carry out the provisions and duties of that trusteeship. What
certainty have I that these provisions and duties would ever be
duly carried out after my death? Absolutely none. Whereas now,
by making these gifts in my lifetime, I am sure that the precise
object I desire is accomplished in just the way I want. And then,
too, I am more and more convinced of the truth of the words: ‘It
is more blessed to give than to receive.’ The great danger of
increasing riches is that it fosters a disposition to hoard money
only for the sake of hoarding it. Slightly to alter a common
word, it becomes _money_-mania with them; they gloat over their
millions, just because they are millions and not because of the
happiness producible from them. Now I maintain that such a spirit
is unworthy not only of a true Christian but of a true man, and I
have determined never to let it appear in my character.”--_New York


One of the plain paradoxes in the realm of mind, matter, nature and
grace, is that true gain comes only through loss; that hoarding
is impoverishing; that there is no way of keeping one’s hold on a
desired good, like parting with it; that acquisition is a result
of expenditure; that dividing is multiplying; that scattering is
increasing; that spending is saving; that giving is getting. Bodily
strength comes from its expenditure, not from its hoarding. Every
wise use of a muscle adds to the power of that muscle.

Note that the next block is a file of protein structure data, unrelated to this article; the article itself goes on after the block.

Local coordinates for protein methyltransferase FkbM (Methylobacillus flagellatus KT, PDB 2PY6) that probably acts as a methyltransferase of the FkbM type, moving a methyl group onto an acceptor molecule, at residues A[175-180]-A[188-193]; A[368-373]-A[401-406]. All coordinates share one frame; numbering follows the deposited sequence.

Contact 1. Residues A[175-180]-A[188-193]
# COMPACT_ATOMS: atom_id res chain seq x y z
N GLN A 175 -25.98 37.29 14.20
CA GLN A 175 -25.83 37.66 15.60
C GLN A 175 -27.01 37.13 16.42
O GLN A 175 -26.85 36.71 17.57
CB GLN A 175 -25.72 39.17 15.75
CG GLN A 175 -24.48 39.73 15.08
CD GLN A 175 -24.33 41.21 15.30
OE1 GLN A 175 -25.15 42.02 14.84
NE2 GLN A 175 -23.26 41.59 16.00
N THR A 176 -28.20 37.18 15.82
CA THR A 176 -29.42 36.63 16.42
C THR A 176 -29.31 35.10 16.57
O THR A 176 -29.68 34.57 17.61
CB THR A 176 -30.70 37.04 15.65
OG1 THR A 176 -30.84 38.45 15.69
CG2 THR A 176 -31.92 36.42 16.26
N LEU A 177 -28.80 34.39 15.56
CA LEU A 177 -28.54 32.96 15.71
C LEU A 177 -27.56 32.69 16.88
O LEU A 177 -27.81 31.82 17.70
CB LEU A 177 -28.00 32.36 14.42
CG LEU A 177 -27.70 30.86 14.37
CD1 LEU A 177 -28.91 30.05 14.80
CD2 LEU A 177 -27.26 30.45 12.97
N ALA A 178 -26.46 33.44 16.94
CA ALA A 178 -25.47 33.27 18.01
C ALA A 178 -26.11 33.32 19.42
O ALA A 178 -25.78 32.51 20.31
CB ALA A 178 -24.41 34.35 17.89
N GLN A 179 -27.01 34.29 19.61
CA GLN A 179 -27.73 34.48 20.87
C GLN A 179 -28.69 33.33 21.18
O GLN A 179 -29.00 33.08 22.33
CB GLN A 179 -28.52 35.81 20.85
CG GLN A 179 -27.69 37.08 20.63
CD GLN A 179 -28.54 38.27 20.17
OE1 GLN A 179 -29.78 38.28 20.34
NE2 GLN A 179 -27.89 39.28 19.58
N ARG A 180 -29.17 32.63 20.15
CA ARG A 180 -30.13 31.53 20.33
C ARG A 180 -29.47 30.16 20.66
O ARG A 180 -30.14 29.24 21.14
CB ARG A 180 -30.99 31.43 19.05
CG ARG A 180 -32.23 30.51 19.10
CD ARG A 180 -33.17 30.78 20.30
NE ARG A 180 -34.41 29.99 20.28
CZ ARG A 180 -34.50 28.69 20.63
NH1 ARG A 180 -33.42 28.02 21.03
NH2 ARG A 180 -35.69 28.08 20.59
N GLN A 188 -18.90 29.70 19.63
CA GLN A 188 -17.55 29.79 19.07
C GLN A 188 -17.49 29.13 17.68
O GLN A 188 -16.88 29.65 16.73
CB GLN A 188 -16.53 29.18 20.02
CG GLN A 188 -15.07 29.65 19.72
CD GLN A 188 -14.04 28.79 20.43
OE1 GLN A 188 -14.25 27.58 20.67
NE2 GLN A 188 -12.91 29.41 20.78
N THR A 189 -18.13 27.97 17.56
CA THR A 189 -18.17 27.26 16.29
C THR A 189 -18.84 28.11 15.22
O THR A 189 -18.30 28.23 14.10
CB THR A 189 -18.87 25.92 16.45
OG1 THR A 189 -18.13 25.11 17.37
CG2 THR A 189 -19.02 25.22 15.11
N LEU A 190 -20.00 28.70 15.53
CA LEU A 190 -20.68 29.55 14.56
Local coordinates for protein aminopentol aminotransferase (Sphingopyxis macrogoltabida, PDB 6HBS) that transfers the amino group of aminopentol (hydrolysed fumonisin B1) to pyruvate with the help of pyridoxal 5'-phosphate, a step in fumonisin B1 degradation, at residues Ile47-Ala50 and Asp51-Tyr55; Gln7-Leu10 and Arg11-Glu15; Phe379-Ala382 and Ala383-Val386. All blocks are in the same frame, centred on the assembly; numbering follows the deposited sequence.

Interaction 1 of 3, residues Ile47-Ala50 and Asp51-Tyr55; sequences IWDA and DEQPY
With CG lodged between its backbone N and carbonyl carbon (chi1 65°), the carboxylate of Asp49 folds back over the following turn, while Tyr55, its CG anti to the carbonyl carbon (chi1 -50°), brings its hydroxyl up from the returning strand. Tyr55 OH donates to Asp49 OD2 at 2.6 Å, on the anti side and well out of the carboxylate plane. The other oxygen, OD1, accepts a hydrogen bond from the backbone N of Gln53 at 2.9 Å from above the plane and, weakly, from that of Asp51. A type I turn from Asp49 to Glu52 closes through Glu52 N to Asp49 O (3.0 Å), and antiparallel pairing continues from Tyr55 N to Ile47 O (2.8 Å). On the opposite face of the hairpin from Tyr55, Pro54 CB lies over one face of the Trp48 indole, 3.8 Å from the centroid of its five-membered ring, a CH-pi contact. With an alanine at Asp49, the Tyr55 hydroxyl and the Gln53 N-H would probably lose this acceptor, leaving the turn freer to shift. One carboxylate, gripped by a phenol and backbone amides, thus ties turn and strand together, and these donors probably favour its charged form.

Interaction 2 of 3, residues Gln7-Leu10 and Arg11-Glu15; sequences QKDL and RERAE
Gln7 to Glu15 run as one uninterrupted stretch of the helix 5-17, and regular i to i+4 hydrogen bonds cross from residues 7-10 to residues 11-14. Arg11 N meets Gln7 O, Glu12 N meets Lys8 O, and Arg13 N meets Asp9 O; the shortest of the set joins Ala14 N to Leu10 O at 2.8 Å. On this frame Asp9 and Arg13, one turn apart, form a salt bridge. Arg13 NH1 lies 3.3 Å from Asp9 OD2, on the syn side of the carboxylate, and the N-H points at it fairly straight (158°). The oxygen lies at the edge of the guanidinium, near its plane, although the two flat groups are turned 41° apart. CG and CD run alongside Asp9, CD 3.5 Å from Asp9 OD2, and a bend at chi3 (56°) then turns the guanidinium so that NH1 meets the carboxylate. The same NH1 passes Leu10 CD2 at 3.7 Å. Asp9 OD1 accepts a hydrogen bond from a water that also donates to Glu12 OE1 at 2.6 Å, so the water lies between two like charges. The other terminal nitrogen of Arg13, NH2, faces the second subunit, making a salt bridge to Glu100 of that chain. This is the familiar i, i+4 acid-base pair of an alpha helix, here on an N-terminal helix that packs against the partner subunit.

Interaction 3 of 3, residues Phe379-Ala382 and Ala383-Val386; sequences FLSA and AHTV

It is the use, not the possession, of any material treasure that
gives it its highest value. Money gathered and kept for its own
sake increases the discontent and cravings of its holder: while
money sought and handled for its beneficent uses gives pleasure
and satisfaction to him who employs it. As a rule, men and women
of ample means shrink more from the outlay of money for their
personal convenience and enjoyment, or for the giving of pleasure
to others, and really have less of the delights which money-using
might secure, than persons of more limited income who have no
desire for money as money; no wish to be rich, in comparison with
the thought of living and doing richly. Straitened circumstances
are quite likely to increase with growing accumulations of wealth;
and unsatisfied cravings for riches are exaggerated by every effort
at their satisfying. “There is”--indeed there is--“that withholdeth
more than is meet, but it tendeth to poverty.” And the pinch of
poverty itself can never nip so sharply as the pinch of withholding